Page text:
French President Emmanuel Macron was asked on 16 Jan. about how he would handle a possible re-election of Donald Trump in the US later this year.
“I take the leaders who are chosen by their people,” Macron replied. The French president two days later received Cambodian prime minister Hun Manet at the Elysée.
Hun Manet, of course, does not meet Macron’s criteria of being chosen by the people. He was not even officially a candidate for prime minister in the last election, which took place without any recognized opposition party, in July 2023.
That electoral exercise was the latest in a series of falsified elections which serious independent observers have long since stopped bothering to observe. The 2018 election likewise had no opposition after the politically controlled supreme court dissolved the Cambodia National Rescue Party in 2017. Modern Cambodia’s only genuine election was organized by the United Nations in 1993. Hun Sen lost that election, but overturned the will of the people in a bloody coup in 1997.
Since then, the West has by and large been content to wait and see, and hope for signs of piecemeal reform by the regime. Any such signs of a change of ruling mentality in Cambodia have never come. Since Hun Manet took over from his father Hun Sen as prime minister, the regime has not changed one iota, with Hun Sen saying openly that he will come back as prime minister if needed. Brutal beatings of members of the opposition by men wearing motorcycle helmets continue, including across the border among the Cambodian migrant workforce in Thailand. Not a single one of Cambodia’s political prisoners, who number over 60, has been released by Hun Manet, and new political arrests have continued.
These opposition supporters have been locked up by politically controlled courts simply for publicly criticising the government. Freedom of expression is taken for granted in France. The citizens of some countries, Macron’s policy suggests, shouldn’t expect to enjoy the same rights.
The meeting with Hun Manet is not a one-off. Macron also welcomed Hun Sen to the Elysée with open arms in December 2022. The only puzzle is why Macron is not prepared to be fully consistent in his strategy of engagement. The political leader who has the clearest parallels with Hun Manet is not Donald Trump, but North Korea’s Kim Jung-Un.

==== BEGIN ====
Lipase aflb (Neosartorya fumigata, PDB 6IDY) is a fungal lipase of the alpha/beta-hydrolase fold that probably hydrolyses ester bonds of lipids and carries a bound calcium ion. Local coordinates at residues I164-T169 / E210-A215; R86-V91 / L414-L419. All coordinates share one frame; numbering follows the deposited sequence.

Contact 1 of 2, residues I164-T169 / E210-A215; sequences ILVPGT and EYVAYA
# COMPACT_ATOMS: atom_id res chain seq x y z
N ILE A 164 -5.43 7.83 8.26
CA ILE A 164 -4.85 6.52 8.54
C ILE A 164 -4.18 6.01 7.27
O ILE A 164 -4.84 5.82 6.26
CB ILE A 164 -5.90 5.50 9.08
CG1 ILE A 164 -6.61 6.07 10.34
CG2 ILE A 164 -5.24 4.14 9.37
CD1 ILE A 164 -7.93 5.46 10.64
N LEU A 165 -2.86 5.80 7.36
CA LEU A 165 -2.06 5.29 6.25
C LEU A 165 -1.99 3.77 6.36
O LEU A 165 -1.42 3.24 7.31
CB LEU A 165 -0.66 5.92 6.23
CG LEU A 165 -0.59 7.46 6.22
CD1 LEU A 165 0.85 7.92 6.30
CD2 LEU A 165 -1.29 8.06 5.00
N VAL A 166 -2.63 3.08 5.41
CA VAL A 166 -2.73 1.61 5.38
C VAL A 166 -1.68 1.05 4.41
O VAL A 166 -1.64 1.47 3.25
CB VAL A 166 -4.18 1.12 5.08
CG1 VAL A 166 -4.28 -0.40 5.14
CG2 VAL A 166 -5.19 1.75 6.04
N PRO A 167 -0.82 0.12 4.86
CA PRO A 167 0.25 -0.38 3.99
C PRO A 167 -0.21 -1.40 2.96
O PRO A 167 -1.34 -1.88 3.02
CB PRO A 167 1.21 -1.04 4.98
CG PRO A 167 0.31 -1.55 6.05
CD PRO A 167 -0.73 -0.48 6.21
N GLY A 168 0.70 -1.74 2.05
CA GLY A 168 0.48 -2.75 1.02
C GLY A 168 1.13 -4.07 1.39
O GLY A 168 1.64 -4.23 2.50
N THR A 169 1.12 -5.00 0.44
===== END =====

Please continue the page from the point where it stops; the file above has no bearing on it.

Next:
The handover of power by Hun Sen to Hun Manet is not a simple political tactic born out of necessity. Hun Sen continues to hold the real levers of power in Cambodia, and is committed to the principle hereditary power. The handover to Hun Manet was accompanied by the handover of power by a series of ageing ministers to the sons.
Hun Sen has publicly declared that he sees himself as “not only the father but also the grandfather of prime ministers.” The talents and abilities of Cambodians outside the family lineages of the ruling elite, as well as the wishes of the Cambodian people, count for nothing. Only the North Korean lineage of Kim Il-sung, Kim Jong-il and Kim Jong-un offers a comparable modern example.
Policy of Engagement
Macron has clearly made the calculation that it is better to engage with dictators rather than deny them legitimacy. He repeatedly held unsuccessful talks with Russia’s Vladimir Putin to try to end Russia’s invasion of Ukraine. Seeking any opportunity, no matter how slight, to end the conflict in Ukraine is laudable and necessary.
There is no such rationale when dealing with a corrupt regime such as that in Cambodia which, for decades, has shown itself unwilling to even attempt serious reform. A more robust and intellectually coherent strategy would be to impose sanctions such as travel bans and asset freezes on the Cambodian leaders with direct responsibility for gross human rights violations.
There is no sign that Macron, along with some other Western leaders, fully understands the unseen impacts of affording high-profile acceptance and credibility to dictators such as Hun Manet. An official visit to a venue such as the Elysée is a major propaganda coup for any such regime. It gives an unequivocal message to the Cambodian regime and the Cambodian people that arrests of and violence against opposition supporters can continue.
The regime’s understanding and use of this green light is clear in the timing of the arrest of Khem Chanvannak, the acting head of the opposition Candlelight Party’s Phnom Penh operations, on 15 January, as Hun Manet prepared to leave for Paris.
Once the idea of engagement with renegade regimes which are not at war is accepted, there is no clear place to draw a line in the sand. The West’s policy on Cambodia is so ineffective that it may as well wait for one of Hun Sen’s grandchildren to take over as prime minister and then give him some time to see if concessions are forthcoming. In the meantime, Macron can push his policy of engagement to its logical conclusion by inviting Kim Jung-Un to the Elysée.
[Photo by Hean Socheata/VOA Khmer]
The views and opinions expressed in this article are those of the author.
Sam Rainsy, Cambodia’s finance minister from 1993 to 1994, is the co-founder and acting leader of the opposition Cambodia National Rescue Party (CNRP).